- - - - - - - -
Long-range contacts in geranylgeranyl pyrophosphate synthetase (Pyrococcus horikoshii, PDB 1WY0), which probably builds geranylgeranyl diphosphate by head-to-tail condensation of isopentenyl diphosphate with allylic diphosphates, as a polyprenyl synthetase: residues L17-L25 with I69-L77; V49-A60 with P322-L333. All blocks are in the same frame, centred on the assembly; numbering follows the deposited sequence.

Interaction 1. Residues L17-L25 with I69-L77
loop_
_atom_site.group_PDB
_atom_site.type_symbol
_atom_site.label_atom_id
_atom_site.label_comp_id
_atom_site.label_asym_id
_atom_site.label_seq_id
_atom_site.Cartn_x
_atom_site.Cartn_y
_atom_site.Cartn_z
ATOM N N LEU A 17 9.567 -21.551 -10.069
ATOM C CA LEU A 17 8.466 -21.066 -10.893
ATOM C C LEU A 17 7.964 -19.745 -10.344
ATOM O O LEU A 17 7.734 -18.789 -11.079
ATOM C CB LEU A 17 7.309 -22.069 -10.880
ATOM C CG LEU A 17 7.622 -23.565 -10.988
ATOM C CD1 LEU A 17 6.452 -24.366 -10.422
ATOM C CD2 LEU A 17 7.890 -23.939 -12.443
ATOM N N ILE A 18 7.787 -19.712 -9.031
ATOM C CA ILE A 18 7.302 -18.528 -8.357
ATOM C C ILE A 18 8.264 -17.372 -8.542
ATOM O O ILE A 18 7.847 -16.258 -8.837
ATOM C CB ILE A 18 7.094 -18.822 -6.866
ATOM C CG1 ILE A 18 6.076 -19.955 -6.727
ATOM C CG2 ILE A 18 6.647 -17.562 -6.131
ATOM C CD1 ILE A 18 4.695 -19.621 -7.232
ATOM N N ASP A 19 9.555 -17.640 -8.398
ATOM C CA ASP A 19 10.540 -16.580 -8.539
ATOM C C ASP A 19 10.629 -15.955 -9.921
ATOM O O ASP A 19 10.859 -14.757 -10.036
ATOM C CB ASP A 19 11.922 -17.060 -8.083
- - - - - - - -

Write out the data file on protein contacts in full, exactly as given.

Long-range contacts in geranylgeranyl pyrophosphate synthetase (Pyrococcus horikoshii, PDB 1WY0), which probably builds geranylgeranyl diphosphate by head-to-tail condensation of isopentenyl diphosphate with allylic diphosphates, as a polyprenyl synthetase: residues L17-L25 with I69-L77; V49-A60 with P322-L333. All blocks are in the same frame, centred on the assembly; numbering follows the deposited sequence.

Interaction 1. Residues L17-L25 with I69-L77
loop_
_atom_site.group_PDB
_atom_site.type_symbol
_atom_site.label_atom_id
_atom_site.label_comp_id
_atom_site.label_asym_id
_atom_site.label_seq_id
_atom_site.Cartn_x
_atom_site.Cartn_y
_atom_site.Cartn_z
ATOM N N LEU A 17 9.567 -21.551 -10.069
ATOM C CA LEU A 17 8.466 -21.066 -10.893
ATOM C C LEU A 17 7.964 -19.745 -10.344
ATOM O O LEU A 17 7.734 -18.789 -11.079
ATOM C CB LEU A 17 7.309 -22.069 -10.880
ATOM C CG LEU A 17 7.622 -23.565 -10.988
ATOM C CD1 LEU A 17 6.452 -24.366 -10.422
ATOM C CD2 LEU A 17 7.890 -23.939 -12.443
ATOM N N ILE A 18 7.787 -19.712 -9.031
ATOM C CA ILE A 18 7.302 -18.528 -8.357
ATOM C C ILE A 18 8.264 -17.372 -8.542
ATOM O O ILE A 18 7.847 -16.258 -8.837
ATOM C CB ILE A 18 7.094 -18.822 -6.866
ATOM C CG1 ILE A 18 6.076 -19.955 -6.727
ATOM C CG2 ILE A 18 6.647 -17.562 -6.131
ATOM C CD1 ILE A 18 4.695 -19.621 -7.232
ATOM N N ASP A 19 9.555 -17.640 -8.398
ATOM C CA ASP A 19 10.540 -16.580 -8.539
ATOM C C ASP A 19 10.629 -15.955 -9.921
ATOM O O ASP A 19 10.859 -14.757 -10.036
ATOM C CB ASP A 19 11.922 -17.060 -8.083